The activated partial thromboplastin time (aPTT), used widely to monitor UFH, provides a general assessment of coagulation potential; however, it is most sensitive to factor IIa activity. The “therapeutic” level of anticoagulation with UFH may vary with disease state. In venous thromboembolism, heparin levels > 0.2 U/mL (protamine titration method) accompanied by aPTT values > 1.5 times the upper limit of control appear to reduce the recurrence of thromboembolism.3940 A similar aPTT range may be sufficient in the context of left ventricular mural thrombus prophylaxis,41and the maintenance of coronary arterial patency following tissue-type plasminogen activator administration.42

The TIMI IIIB investigators43 evaluated the relationship between levels of systemic anticoagulation and clinical events among 1,473 patients with NSTE ACS. Although heparin levels (chromogenic anti-IIa activity) and aPTT values (measured serially over a 72- to 96-h UFH infusion period) did not differ significantly between patients experiencing vs those free of clinical events (spontaneous ischemia, MI, death), a trend favored heparin levels > 0.2 U/mL and aPTTs in the 45- to 60-s range as being protective. In addition, high levels of anticoagulation (aPTT > 80 s) were not beneficial.

The GUSTO-IIB study44 included 5,861 patients with NSTE ACS who received UFH for 72 h. A dose of 60 U/kg bolus and 12 U/kg/h infusion resulted in the highest proportion of aPTT values within the prespecified target range of 50 to 70 s. After adjustment for baseline variables, a higher 12-h aPTT was associated with death or reinfarction at 30 days. A prolonged aPTT at 6 h increased the risk of moderate or severe bleeding. An aPTT of 50 to 60 s at 12 h was associated with the lowest risk of hemorrhagic complications.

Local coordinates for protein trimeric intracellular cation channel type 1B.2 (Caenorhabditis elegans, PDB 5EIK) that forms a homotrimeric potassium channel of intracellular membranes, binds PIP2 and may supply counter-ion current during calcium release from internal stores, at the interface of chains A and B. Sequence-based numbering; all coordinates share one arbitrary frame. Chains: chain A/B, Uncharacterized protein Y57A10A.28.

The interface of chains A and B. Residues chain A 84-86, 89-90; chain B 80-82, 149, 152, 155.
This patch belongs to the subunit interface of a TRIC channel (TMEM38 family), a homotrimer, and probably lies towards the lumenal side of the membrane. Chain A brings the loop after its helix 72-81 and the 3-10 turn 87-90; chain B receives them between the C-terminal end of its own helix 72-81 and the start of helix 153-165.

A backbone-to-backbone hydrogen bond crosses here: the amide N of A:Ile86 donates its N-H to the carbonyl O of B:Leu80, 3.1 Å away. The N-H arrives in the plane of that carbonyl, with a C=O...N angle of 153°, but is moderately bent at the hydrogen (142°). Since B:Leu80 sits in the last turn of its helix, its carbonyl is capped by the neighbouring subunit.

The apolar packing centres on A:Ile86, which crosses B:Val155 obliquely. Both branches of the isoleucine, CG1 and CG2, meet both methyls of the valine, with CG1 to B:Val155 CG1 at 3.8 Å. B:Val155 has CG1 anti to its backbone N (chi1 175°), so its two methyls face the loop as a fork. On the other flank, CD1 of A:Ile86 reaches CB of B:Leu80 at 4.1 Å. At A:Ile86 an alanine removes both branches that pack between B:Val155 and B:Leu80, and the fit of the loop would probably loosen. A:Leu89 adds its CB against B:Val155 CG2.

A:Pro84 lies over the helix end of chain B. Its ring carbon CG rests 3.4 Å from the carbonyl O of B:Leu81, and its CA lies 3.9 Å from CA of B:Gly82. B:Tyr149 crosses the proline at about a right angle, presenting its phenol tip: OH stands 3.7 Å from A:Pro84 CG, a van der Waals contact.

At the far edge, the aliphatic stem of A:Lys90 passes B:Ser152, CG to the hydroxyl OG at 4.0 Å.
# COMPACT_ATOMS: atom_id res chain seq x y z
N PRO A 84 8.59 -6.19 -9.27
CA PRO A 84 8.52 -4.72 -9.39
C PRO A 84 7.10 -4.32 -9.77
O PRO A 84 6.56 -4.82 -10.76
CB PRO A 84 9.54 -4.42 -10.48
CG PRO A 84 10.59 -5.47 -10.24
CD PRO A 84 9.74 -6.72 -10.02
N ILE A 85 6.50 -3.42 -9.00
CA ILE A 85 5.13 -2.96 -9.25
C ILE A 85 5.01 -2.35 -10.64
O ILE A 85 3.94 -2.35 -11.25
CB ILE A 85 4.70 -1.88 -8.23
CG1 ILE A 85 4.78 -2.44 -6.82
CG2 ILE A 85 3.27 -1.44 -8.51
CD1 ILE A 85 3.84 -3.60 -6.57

The available evidence supports a weight-adjusted dosing regimen with UFH as a means to provide a more predictable and constant level of systemic anticoagulation.4547 An initial bolus of 60 to 70 U/kg (maximum, 5,000 U) and initial infusion of 12 to 15 U/kg/h (maximum, 1,000 U/h) titrated to a target aPTT of 50 to 75 s is recommended.5 A “weaning” schedule at the time of treatment completion may reduce rebound thrombin generation and ischemic/thrombotic events,46 although the proven clinical benefit of this approach requires an adequately powered randomized clinical trial.

1.2.1. For patients presenting with NSTE ACS, we recommend UFH over no heparin therapy for short-term use with antiplatelet therapies (Grade 1A). We recommend weight-based dosing of UFH and maintenance of the aPTT between 50 s and 75 s (Grade 1C+).

1.2.2 LMWH